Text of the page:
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  5. "Χρησιμοποιήστε το κουτάλι."

"Χρησιμοποιήστε το κουτάλι."

Translation:Use the spoon.

December 15, 2016



So "χρησιμοποιήστε" = Perfective Imperative Mood/Tense. And, "χρησιμοποιείτε" = Imperfect Imperative Mood/Tense. How do you determine when to use the correct one?


As with past and future tenses, imperatives based on the aorist stem (often with an -σ- in them) are for single events, while those based on the present stem are for continuous, continual, repeating, or habitual events.

So you might say Χρησιμοποιήστε το κουτάλι! if you are talking to a guest to indicate that they should use a spoon now (at this meal), and Χρηστιμοποιείτε το κουτάλι! for example when you are talking to someone who has come from a country without spoons and you are teaching them that they should (in general, always, again and again) use the spoon.


The sound of /s/ implies "once, not continually" χρησιμοποιήστε (use once), αγοράστε (buy once), τρέξτε! (run now!), χορέψτε (dance) etc.

To soften the imperative and make it sound a bit more polite or casual, we add Nα:

Να χρησιμοποιείτε το κουτάλι (continually)

Να χρησιμοποιήσετε το κουτάλι (once) Notice that I've put one more ε there. It happens when we use the Να.


I know it does not say "το κουταλι σου", but could you not translate this with "Use your spoon"?

  • 138

Yes, but be careful to match the number in the verb with the possessive: Χρησιμοποιήστε το κουτάλι σας (plural, polite, formal), χρησιμοποίησε το κουτάλι σου (singular, informal).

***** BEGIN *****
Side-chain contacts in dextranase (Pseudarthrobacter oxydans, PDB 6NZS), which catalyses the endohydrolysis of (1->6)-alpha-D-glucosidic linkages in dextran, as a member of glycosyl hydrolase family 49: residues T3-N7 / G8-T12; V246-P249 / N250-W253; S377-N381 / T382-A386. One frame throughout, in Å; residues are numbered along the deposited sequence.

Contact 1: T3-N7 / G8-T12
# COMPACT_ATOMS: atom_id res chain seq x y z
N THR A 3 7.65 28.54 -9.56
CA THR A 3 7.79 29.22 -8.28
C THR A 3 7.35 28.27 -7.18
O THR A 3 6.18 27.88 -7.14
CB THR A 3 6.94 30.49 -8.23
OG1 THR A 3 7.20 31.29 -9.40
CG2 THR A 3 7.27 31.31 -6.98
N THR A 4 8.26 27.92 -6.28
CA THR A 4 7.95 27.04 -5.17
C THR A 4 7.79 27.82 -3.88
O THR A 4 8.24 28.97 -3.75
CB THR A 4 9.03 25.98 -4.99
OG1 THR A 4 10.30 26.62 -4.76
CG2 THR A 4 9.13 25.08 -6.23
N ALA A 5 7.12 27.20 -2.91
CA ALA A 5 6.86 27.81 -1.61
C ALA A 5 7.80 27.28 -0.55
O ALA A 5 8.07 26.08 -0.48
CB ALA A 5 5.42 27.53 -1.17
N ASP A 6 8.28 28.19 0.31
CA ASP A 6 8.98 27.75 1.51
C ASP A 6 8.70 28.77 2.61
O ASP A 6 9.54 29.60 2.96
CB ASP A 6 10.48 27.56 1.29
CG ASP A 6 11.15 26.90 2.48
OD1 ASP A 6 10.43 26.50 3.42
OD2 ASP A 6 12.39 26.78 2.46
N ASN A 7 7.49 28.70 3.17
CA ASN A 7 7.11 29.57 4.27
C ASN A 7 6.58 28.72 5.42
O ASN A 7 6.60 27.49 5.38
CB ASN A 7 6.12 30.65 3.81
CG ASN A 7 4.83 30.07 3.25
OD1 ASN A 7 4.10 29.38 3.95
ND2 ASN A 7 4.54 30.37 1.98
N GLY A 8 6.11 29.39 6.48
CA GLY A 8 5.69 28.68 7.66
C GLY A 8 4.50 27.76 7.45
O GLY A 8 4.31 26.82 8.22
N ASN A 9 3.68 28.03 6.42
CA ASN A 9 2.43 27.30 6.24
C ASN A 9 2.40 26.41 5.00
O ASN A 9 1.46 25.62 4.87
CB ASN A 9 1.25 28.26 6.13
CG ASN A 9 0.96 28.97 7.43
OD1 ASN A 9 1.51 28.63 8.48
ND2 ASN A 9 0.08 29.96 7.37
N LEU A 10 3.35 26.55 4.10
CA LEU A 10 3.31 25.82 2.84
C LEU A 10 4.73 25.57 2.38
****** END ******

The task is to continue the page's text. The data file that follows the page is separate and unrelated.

Sorry this is not what I meant to say. I have the impression (correct me if I am wrong) that in English the possessive is automatically used in this type of sentences ("Use your words!", "Take your elbows off the table!), but possibly not in Greek? In Italian you would not.

  • 138

I wouldn't think that the possessive is necessary in English, but I am not a native speaker. Why would it have to be 'your' spoon? If you replace 'spoon' with another object maybe as in 'Use a/the chair to reach high shelves'?

In Greek, either the possessive or the article make sense depending on the situation.


It has to be "your elbows" but it doesn't have to be "your spoon".


True, since it could just be a spoon on the floor. "Grab that spoon and kill them" xD


Just as an editing note, the τ in Χρησιμοποιήστε is completely inaudible in the audio recording.


I wouldn't say it's completely inaudible, just a bit muted. :/

(I did check the slow audio as well, to make sure everything is alright and nothing sounds sketchy.)

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